What then of the power of the legendary pro-Israel lobby in the United States? Waxman suggests that it is not the monolith it is often made out to be. It is divided between left-wing, right-wing, and more centrist groups, so much so that it might be more accurate to refer to three distinct Israel lobbies rather than just one. These divisions are not new; they have been fracturing for some time. The increasing divisions over the Israeli-Palestinian conflict, especially the Oslo peace process, have spilled into the pro-Israel lobby. Just as the wider American Jewish consensus over Israel has eroded, so has the unity of the lobby.

This means that no single group speaks on behalf of American Jews on the subject of Israel and the Israeli-Palestinian conflict, even though AIPAC (American Israel Public Affairs Committee) and the Conference of Presidents of Major Jewish American Organizations continue to assume this role. Waxman claims that a majority of American Jews would welcome a more activist and assertive US policy toward the conflict, one that might help to bring about peace. But with Jewish leaders and institutions less and less able to claim that they represent Jewish opinion on Israel, it is unlikely to eventuate.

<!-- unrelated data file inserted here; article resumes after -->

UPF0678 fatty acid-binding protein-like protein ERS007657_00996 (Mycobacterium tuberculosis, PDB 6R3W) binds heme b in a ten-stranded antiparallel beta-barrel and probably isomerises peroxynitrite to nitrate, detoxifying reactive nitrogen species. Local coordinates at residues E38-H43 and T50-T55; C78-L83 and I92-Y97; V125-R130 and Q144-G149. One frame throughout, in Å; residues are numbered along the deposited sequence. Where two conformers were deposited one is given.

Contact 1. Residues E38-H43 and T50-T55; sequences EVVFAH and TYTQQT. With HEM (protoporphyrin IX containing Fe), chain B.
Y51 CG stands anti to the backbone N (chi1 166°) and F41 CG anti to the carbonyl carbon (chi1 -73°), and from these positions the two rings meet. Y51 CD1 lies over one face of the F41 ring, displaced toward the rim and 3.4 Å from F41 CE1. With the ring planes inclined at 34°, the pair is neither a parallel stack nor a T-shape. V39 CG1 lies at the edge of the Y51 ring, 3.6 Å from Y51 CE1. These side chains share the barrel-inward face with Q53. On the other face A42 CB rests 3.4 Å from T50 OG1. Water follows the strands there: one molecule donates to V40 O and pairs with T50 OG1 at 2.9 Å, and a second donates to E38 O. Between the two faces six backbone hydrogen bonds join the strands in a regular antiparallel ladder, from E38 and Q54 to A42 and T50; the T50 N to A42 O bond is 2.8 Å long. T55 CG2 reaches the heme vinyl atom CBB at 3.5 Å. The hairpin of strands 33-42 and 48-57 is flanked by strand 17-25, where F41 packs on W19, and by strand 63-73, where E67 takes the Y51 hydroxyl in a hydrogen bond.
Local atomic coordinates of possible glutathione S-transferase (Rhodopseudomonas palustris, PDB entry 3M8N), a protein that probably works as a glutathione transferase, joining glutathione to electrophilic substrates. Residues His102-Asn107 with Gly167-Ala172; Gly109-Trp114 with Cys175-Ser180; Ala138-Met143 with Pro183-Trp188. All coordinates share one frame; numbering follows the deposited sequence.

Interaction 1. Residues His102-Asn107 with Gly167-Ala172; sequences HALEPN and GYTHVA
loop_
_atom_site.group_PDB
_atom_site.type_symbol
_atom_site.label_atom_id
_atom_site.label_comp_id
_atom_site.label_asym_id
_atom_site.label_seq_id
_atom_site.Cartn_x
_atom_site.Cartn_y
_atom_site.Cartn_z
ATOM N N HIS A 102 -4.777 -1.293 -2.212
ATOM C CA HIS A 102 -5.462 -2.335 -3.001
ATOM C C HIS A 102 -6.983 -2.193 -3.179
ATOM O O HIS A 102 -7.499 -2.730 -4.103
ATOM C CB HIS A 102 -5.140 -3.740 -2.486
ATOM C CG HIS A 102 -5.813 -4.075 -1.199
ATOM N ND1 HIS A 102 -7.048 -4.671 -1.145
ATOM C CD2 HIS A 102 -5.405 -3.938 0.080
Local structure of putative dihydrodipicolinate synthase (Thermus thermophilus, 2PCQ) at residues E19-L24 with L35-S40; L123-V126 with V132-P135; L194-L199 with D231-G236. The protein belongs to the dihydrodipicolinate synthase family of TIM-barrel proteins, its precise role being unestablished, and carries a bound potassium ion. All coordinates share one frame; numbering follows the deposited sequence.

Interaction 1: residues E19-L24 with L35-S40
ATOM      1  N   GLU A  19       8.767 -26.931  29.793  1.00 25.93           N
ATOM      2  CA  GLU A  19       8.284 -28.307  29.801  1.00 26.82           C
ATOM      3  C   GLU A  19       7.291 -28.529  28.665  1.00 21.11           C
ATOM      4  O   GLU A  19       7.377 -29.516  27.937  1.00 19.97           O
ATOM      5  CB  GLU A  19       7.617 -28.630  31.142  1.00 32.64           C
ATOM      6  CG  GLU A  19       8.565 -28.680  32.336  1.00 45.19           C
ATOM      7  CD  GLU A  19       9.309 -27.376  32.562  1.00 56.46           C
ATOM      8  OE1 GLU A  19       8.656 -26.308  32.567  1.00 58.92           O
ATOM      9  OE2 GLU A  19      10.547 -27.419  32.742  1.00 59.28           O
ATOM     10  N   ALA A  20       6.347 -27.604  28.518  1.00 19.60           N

Dov Waxman 550Dov Waxman (photograph by Northeastern Humanities Center, Flickr)

The ascendancy of Orthodox Jews is another aspect of the American Jewish community that Waxman explores. Orthodox and non-Orthodox Jews are increasingly divided by religion and politics. Given current social and demographic trends, this wide divide is expected to expand. The data show that, as a whole, American Jewry is simultaneously becoming more secular and more religious – in other words, a process of polarisation is taking place. One future scenario is that the Amer-ican Jewish community will slowly split into two. But, even more likely, writes Waxman, is that over time the community will just become more Orthodox and the reason is simple: Orthodox Jews have more children.